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Rex Stout

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DRIVEN TO MURDER

“Get off the road and stop the car or I’ll stop it for you,” Hicks said.

She obeyed. The car slowed down, bumped onto the grassy roadside, and stopped.

“Leave the engine on,” Hicks said. “Where is he?”

“I don’t know what you’re talking about.”

In the dim light from the dashboard Hicks could see her tight lips and wide eyes. “I am referring to George Cooper. You know where he is. You wanted an excuse to leave. You’re going to phone him or you’re going to see him—”

He stopped abruptly, gazing at her. She made no sound. In a moment he said softly, “I’ll be doggoned,” opened the door on his side, started to get out, suddenly turned back, and commanded her:

“Get out of the car.”

She didn’t move.

Bantam Books by Rex Stout

Ask your bookseller for the books you have missed

BAD FOR BUSINESS
BLACK ORCHIDS
THE BROKEN VASE
DOUBLE FOR DEATH
THE HAND IN THE GLOVE
THE LEAGUE OF FRIGHTENED MEN
THE MOTHER HUNT
THE MOUNTAIN CAT MURDERS
NOT QUITE DEAD ENOUGH
THE PRESIDENT VANISHES
THE RED BOX
RED THREADS
THE RUBBER BAND
SOME BURIED CAESAR
THE SOUND OF MURDER
TOO MANY CLIENTS

THE SOUND OF MURDER
A Bantam Book / published by arrangement with the author

All rights reserved.
Copyright © 1941 by Rex Stout.
This book may not be reproduced in whole or in part, by
mimeograph or any other means, without permission.
For information address: Bantam Books, Inc.

eISBN: 978-0-307-76807-0

Bantam Books are published by Bantam Books, Inc. Its trademark, consisting of the words “Bantam Books” and the portrayal of a rooster, is Registered in U.S. Patent and Trademark Office and in other countries. Marca Registrada. Bantam Books, Inc., 666 Fifth Avenue, New York, New York 10103.

v3.1

Contents
One

If Judith Dundee had not glanced at the name of the taxi driver, there before her on the framed identification card attached to the panel, she might eventually have found some other way out of her trouble. Or she might not.

What caused her to glance at the name was a little incident that occurred when the taxi, with her in it, stopped for a red light at 50th Street and Park Avenue. Three or four pedestrians eyed the cab to make sure it was going to stop, and the face of one of them, a well-dressed and dignified gentleman who might have been on his way to a directors’ meeting, lit up with pleased recognition. He stepped from the curb to the side of the cab, thrust a hand in to the driver for a shake, and offered a greeting in the tone he would have used to a fellow director:

“Hello, Hicks, how are you?”

That was the first and last appearance of the well-dressed gentleman in Judith Dundee’s life, but in that brief moment he did her a valuable service. Her mind jostled momentarily from its concentration on the stew she was simmering in, she glanced at the framed card on the panel and saw the name “A. Hicks.” The “A” pushed speculation further and aroused memory, as the cab started forward and rolled on uptown.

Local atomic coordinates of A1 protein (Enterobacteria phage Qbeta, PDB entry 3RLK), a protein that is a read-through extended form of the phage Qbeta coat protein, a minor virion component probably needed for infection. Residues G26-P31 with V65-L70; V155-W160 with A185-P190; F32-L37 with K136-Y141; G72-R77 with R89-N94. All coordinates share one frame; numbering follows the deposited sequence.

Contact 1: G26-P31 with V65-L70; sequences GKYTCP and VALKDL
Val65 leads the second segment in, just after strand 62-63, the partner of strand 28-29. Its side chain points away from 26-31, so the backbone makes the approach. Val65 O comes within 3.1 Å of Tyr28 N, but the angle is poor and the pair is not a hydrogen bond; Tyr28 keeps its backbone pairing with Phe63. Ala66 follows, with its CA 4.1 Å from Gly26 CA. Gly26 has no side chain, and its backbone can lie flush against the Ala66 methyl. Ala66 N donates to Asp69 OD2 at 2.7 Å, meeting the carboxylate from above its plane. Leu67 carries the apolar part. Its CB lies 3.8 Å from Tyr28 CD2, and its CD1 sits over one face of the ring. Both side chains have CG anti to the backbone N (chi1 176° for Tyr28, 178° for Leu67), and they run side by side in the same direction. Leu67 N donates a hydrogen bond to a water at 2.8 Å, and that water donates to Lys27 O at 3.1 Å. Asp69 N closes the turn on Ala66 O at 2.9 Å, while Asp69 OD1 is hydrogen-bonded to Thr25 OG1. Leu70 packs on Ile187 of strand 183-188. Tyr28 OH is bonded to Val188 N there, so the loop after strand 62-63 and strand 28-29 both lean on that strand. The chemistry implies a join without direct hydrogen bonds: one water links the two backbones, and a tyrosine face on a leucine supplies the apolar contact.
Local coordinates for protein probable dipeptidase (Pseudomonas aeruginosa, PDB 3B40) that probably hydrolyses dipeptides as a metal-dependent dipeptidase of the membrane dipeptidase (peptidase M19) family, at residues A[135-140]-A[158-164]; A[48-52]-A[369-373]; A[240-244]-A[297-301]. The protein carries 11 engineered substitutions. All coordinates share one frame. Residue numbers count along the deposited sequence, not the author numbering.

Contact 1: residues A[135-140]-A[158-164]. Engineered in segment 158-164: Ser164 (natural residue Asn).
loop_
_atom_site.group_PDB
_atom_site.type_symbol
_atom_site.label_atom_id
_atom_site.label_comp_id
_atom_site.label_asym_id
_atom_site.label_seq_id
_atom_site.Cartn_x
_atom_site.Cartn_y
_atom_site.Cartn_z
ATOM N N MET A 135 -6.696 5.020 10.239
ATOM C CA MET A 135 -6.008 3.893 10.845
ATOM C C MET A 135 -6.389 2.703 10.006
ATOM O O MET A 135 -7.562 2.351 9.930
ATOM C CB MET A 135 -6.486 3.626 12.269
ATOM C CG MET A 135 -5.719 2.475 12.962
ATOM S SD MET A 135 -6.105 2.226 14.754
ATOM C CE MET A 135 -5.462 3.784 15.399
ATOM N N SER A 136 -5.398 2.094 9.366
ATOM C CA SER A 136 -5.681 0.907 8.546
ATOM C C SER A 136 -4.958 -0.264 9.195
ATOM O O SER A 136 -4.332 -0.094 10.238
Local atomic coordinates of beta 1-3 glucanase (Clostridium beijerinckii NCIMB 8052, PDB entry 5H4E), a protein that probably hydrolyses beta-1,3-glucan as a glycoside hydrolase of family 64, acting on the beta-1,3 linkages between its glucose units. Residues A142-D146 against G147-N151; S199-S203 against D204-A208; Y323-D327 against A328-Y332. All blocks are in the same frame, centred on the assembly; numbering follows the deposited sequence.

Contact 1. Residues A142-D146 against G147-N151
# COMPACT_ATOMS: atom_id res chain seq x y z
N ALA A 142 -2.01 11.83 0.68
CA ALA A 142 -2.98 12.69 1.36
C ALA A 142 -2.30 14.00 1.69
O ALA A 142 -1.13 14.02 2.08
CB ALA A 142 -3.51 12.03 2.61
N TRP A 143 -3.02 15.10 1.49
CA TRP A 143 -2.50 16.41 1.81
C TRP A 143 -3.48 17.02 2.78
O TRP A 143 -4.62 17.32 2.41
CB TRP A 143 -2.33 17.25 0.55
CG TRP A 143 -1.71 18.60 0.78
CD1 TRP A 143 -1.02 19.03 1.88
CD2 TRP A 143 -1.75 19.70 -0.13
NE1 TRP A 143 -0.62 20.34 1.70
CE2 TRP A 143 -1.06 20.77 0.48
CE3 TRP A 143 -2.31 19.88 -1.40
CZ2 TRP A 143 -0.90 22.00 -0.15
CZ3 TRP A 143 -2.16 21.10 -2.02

She remembered the yellowish brown eyes which, by their glint and the configuration of their lids, looked like a cat’s or tiger’s eyes … and the magazine article she had read about him a year or so ago, a Profile in the
New Yorker
 … Harvard Law School … his melodramatic disbarment during his first year of practice … submerged years not revealed … night watchman … subway guard … the famous Harley case … the girl with clothespins on her fingers and toes.…

Preoccupied as she had been when she entered the cab at 40th
Street, she had had no glance for the face of its driver. Now, when it stopped in front of her apartment house in the Seventies on Park Avenue, she did not step out though the halberdier with no halberd opened the door. Instead, she leaned forward to the opening:

“Mr. Alphabet Hicks?”

The driver’s head turned, came around to her, and she saw his face—and the eyes. They were fully as remarkable as she had remembered them to be. She asked inanely:

“So you’re driving a taxi now?”

“No,” Hicks said.

She laughed nervously. “It was a stupid question.” She shook her head at the halberdier and he closed the door and retreated across the sidewalk. She resumed, “Of course you don’t remember me. About a year ago—you were working for a tree company then—I read that article about you—I wanted you for the lion at a dinner party and you wouldn’t come—”

“Dundee,” Hicks said.

“Then you do remember?”

“No, I was just guessing. There’s a car behind that wants to get in here.”

“Let them—” She glanced back; and the impulse that had been fluttering in her took control. “Look,” she said decisively, “I want to talk with you. Not to persuade you to come to a dinner party. I’m in trouble.”

One end of his wide mobile mouth curved upwards and made him look sardonic. “What kind of trouble?”

“I can’t tell you—it’s a long story. You can park around the corner and come up to my apartment. Will you? Please?”

“Okay.” He eased the gear in.

Judith Dundee wasn’t forty-five years old, but in a few months she would be. Whether she looked it or not depended on the time of day or night, the lighting, the state of her mind and nerves, and who was doing the looking. As far as physical details were concerned—the smooth well-kept skin, the large dark eyes, the brown hair still brown, the throat nicely curving from a chin that was her daintiest feature—she was quite capable of being taken for under thirty, when the conditions were ideal.